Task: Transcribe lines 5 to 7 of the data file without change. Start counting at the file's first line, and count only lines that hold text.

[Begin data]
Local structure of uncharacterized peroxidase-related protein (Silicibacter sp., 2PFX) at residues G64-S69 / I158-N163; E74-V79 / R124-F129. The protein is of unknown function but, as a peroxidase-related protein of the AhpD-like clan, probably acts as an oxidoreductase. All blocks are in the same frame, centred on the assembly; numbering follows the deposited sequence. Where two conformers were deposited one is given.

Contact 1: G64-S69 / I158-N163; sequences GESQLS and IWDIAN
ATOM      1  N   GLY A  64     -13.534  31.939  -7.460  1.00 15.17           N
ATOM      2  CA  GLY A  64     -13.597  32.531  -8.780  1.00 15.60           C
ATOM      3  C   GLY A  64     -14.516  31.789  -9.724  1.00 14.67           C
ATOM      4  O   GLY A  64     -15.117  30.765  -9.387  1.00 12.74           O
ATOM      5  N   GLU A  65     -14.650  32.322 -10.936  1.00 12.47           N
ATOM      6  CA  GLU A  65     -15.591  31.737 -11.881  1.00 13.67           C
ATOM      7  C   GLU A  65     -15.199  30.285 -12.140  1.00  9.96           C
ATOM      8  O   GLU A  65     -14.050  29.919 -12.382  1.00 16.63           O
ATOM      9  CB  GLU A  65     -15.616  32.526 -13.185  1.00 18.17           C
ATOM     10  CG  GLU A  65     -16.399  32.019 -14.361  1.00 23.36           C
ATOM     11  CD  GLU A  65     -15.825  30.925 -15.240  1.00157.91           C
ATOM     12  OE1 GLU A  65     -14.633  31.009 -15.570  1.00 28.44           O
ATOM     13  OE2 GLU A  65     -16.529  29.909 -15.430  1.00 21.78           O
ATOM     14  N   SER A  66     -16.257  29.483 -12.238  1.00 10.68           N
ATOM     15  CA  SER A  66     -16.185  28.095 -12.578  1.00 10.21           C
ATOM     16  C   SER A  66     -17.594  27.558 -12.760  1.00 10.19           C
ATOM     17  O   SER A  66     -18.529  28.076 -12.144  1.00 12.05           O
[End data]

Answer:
ATOM      3  C   GLY A  64     -14.516  31.789  -9.724  1.00 14.67           C
ATOM      4  O   GLY A  64     -15.117  30.765  -9.387  1.00 12.74           O
ATOM      5  N   GLU A  65     -14.650  32.322 -10.936  1.00 12.47           N